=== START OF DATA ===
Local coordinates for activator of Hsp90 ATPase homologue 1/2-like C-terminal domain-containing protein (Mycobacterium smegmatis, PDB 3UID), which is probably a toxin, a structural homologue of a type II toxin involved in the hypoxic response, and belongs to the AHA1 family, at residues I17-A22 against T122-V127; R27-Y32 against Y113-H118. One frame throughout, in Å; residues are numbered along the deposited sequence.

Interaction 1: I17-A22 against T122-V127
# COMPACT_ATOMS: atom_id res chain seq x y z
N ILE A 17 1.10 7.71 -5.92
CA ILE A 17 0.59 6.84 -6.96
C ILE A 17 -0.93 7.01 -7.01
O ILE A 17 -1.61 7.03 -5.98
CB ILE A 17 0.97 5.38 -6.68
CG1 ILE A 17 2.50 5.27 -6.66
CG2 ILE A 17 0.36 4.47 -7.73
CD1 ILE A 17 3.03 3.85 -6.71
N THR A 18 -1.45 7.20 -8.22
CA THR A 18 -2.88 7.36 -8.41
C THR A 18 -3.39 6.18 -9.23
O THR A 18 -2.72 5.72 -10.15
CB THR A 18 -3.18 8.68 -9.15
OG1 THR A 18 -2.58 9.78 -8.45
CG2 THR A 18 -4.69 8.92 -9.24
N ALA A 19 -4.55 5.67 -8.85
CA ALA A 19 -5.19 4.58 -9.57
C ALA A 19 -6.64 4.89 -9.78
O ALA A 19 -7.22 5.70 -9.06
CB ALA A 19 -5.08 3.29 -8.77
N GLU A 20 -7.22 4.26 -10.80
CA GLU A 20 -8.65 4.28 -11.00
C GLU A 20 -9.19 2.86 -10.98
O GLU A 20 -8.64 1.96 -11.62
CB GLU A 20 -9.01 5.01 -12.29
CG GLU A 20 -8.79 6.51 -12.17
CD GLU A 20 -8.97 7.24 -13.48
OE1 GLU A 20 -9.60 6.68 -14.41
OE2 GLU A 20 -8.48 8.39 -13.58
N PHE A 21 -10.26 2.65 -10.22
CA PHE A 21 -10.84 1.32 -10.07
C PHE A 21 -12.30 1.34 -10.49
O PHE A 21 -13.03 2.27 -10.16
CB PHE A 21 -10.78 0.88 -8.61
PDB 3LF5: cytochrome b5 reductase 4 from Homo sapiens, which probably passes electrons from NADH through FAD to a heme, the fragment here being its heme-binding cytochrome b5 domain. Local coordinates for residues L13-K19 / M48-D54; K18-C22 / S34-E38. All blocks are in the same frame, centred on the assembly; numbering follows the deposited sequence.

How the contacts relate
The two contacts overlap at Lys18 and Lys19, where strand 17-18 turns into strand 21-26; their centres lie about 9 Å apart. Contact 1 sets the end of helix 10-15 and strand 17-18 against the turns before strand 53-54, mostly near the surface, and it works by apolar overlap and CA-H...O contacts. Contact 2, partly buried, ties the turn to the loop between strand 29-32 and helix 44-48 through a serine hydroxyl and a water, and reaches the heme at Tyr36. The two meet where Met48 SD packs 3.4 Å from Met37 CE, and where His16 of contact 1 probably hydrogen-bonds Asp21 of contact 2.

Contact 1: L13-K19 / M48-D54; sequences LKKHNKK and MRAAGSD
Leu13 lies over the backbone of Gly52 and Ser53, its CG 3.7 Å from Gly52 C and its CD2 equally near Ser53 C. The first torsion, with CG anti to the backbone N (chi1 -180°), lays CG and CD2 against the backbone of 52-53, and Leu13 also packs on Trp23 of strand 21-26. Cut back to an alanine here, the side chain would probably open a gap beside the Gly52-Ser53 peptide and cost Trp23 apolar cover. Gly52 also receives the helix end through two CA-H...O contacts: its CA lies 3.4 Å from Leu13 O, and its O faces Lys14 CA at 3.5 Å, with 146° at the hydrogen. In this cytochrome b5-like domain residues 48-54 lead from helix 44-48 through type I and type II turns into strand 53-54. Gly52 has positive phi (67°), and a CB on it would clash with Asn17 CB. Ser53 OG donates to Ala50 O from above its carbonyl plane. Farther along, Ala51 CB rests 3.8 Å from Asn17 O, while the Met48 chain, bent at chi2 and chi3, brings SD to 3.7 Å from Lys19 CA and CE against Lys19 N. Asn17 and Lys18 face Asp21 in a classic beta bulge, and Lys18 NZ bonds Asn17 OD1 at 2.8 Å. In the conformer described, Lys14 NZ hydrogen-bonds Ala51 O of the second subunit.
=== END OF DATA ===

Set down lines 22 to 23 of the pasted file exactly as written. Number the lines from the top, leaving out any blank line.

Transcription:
O ALA A 19 -7.22 5.70 -9.06
CB ALA A 19 -5.08 3.29 -8.77